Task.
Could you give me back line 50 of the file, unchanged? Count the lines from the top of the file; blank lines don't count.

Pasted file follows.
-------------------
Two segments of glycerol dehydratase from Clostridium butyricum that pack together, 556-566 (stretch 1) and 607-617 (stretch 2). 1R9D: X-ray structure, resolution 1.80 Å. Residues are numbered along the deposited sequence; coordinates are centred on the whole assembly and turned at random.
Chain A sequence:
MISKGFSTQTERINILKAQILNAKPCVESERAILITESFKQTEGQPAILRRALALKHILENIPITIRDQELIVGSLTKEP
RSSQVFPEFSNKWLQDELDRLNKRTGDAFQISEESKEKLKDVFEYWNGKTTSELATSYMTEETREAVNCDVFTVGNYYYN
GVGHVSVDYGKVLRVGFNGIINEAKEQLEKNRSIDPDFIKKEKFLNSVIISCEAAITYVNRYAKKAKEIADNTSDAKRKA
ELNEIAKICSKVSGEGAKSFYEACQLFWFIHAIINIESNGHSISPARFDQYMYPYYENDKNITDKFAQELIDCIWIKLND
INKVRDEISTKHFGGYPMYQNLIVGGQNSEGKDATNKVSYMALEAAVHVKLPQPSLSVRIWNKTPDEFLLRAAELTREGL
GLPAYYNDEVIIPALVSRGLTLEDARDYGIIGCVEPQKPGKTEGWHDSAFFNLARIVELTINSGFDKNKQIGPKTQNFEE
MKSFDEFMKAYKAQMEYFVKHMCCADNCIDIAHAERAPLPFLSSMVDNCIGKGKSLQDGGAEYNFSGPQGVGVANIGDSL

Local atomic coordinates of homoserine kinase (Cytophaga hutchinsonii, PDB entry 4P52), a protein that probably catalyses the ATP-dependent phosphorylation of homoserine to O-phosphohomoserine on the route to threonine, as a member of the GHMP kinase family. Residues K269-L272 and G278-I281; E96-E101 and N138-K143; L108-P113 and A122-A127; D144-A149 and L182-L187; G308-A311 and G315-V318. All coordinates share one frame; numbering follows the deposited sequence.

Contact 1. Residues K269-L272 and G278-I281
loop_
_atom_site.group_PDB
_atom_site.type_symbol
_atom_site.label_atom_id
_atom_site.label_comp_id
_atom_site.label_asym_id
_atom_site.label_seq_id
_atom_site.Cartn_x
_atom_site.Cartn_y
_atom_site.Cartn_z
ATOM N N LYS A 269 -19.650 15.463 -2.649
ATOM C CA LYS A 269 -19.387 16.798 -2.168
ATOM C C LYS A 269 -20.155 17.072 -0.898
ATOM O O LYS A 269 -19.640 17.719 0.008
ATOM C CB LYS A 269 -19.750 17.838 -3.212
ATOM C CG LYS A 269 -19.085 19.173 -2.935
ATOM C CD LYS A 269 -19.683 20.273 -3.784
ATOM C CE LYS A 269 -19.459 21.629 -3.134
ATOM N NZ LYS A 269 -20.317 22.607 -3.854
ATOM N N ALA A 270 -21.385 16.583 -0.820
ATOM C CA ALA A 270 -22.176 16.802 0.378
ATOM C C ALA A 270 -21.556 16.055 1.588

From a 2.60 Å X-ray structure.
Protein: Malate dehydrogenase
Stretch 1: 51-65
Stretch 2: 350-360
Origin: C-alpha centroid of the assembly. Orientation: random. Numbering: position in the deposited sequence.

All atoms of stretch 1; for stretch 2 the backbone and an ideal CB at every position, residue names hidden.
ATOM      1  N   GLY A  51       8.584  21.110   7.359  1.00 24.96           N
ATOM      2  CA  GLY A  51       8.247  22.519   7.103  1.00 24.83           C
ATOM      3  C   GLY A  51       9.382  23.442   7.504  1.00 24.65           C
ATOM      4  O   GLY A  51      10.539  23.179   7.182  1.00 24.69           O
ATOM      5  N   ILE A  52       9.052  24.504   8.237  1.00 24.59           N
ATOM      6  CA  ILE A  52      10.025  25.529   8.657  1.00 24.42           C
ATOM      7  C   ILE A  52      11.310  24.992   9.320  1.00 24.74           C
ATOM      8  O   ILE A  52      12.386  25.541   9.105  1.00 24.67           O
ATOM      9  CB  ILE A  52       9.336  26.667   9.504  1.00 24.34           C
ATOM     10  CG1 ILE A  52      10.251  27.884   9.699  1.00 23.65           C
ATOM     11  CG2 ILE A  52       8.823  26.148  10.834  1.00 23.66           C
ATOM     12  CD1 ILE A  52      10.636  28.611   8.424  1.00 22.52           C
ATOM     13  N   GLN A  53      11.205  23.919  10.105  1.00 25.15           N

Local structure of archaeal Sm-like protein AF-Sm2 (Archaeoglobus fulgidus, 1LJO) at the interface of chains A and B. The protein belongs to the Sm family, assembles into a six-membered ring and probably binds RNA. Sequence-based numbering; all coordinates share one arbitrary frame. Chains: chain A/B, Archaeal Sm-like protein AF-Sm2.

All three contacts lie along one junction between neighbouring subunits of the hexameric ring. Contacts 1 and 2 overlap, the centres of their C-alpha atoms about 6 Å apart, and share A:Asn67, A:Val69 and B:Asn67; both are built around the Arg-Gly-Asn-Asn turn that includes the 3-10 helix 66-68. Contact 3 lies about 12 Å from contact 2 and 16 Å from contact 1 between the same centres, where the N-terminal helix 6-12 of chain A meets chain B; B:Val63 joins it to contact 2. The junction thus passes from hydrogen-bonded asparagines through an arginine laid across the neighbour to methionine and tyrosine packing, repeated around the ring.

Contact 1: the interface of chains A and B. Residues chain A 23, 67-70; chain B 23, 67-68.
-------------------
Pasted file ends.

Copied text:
ATOM     11  CG2 ILE A  52       8.823  26.148  10.834  1.00 23.66           C